David Zaring has noted
that courts have formed an unimportant part of the financial crisis interventions by the government, and that the end of the Supreme Court’s most recent term suggests that it gets to matters years, if not decades, after they have become settled law one way or the other.
Steve Bainbridge responds:
The very nature of their social role precludes judges from being proactive regulators. They can make law, of course, but they can’t do so without an actual case or controversy to use as a vehicle for doing so. Finding a case that has the right facts and the right procedural posture to make new law can take quite a while. This is especially true for the SCOTUS, of course, since it can take years for cases to find their way through the lower court system.* * * And, of course, the judiciary is the least accountable branch. If you’re going to be in a position to plunge the entire world economy into a depression, you ought to be democratically accountable.
I agree with Steve. Indeed, I find the view that the Supreme Court is “unimportant” because it doesn’t keep up with the news rather surprising. The Court lays general ground rules. It is not for many reasons the appropriate institution for setting social policy in reaction to current events.
But this doesn’t end the discussion, because the Court could still be unimportant if it does not serve its ground-rule-making role well – that is, if it shies away from making hard decisions for political reasons.
However, in my column this week for Forbes.com I argue that the Court has been important this term precisely because it has bucked anti-business political winds in making or reinforcing Constitutional rules that serve business’s long-term interests. After discussing the regulatory excesses that have followed the financial busts at the beginning and end of this decade, I summarize the Court’s actions this term, concluding:
In a single term, despite widespread popular support for punishing and restricting corporations and their agents, the Court admonished Congress that it had to respect the structure of government and draft criminal statutes clearly, noted the dangers of court interference in business decisions, restricted the international reach of the securities laws and, perhaps most importantly, ensured that business’s voice would be heard in future lawmaking. The Court demonstrated that it can be a good friend to business in bad times.
These decisions accord with my prediction last February in the course of a Federalist Society debate on Citizens United. Barry Friedman noted that the decision’s timing was “inauspicious as a public relations move,” coming just as “the public generally is up in arms about financial matters, corporations, money in politics, and the like.” I responded that “Justices Scalia and Kennedy are both approaching 74 and might not survive eight Obama years. Perhaps the time to correct Austin is now or never.” I continued:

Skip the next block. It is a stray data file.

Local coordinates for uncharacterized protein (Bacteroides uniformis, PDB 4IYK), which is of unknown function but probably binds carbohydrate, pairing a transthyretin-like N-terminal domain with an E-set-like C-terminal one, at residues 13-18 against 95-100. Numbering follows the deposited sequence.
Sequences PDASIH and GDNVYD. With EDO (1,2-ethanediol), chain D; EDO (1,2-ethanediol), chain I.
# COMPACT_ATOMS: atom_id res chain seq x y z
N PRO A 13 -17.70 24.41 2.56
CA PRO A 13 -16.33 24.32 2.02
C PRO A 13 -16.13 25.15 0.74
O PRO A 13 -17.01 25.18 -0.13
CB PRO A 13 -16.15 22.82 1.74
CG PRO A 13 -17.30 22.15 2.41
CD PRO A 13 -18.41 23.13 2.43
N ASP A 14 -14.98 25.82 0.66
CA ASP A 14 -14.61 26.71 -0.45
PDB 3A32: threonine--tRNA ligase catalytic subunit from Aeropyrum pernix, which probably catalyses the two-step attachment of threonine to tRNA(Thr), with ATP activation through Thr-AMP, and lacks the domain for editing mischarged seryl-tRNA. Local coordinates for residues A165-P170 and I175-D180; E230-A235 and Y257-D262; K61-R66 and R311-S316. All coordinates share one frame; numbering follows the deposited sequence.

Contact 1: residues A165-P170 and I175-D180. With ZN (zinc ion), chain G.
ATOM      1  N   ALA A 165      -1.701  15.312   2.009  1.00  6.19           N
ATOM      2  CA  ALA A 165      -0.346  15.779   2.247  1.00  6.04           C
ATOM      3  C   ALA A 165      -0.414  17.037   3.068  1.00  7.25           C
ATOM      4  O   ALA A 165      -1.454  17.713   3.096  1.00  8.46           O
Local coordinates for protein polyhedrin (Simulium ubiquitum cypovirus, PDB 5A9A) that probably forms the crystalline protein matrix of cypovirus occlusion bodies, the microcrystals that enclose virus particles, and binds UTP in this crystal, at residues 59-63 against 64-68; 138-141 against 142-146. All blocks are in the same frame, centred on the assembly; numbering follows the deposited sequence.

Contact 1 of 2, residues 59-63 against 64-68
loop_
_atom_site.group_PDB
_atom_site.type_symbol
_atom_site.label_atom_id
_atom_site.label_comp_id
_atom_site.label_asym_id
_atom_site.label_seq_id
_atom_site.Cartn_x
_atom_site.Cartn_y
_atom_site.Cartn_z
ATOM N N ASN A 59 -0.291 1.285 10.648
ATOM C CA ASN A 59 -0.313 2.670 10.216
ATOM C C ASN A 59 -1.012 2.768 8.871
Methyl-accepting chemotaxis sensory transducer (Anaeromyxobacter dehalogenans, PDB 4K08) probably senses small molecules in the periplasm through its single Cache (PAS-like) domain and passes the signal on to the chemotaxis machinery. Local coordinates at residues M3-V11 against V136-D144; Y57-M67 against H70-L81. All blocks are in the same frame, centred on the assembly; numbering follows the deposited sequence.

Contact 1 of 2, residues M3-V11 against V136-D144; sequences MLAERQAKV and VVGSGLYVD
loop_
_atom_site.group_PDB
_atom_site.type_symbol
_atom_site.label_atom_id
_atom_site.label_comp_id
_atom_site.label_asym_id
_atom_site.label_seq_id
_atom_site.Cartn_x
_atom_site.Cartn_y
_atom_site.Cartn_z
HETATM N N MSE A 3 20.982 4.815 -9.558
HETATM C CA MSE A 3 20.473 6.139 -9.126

[T]he very thing that makes the political moment wrong arguably makes the judicial moment right: corporations are under political siege and need the Constitution more than ever. This returns to my theme that this case is at least as much about corporations and business as it is about the First Amendment. It will be interesting to apply this political theory to decisions due later this term on mutual fund executive compensation (Jones v. Harris) and Sarbanes-Oxley (FEF v. PCAOB). The Citizens United majority might be inclined to ensure in the PCAOB case that separation of powers protects business from unwise regulation in a hostile political environment. On the other hand, the Court may go with the political environment on executive compensation in Jones where no strong Constitutional principle is at stake.
This is, of course, precisely what happened, not only in these cases but in the others I summarize in my Forbes post. At the same time, the Court did not ignore political considerations: Its decisions went no further than absolutely necessary to make the important structural points. The Court, for example, refused to completely throw out the “honest services” rule and preserved Sarbanes-Oxley. Although I complained about the latter decision at the time it came out, here I want to emphasize that the Chief Justice compensated rhetorically for the case’s modest result:
Our Constitution was adopted to enable the people to govern themselves, through their elected leaders. The growth of the Executive Branch, which now wields vast power and touches almost every aspect of daily life, heightens the concern that it may slip from the Executive’s control, and thus from that of the people.
This is precisely the sort of concern with general ground rules I predicted in the Federalist Society debate.
In short, in business cases at least, the Court has gotten its role exactly right, and this role has been far from unimportant.
Update: David Zaring thinks my Forbes.com post “is an interesting way to characterize what has been going on.”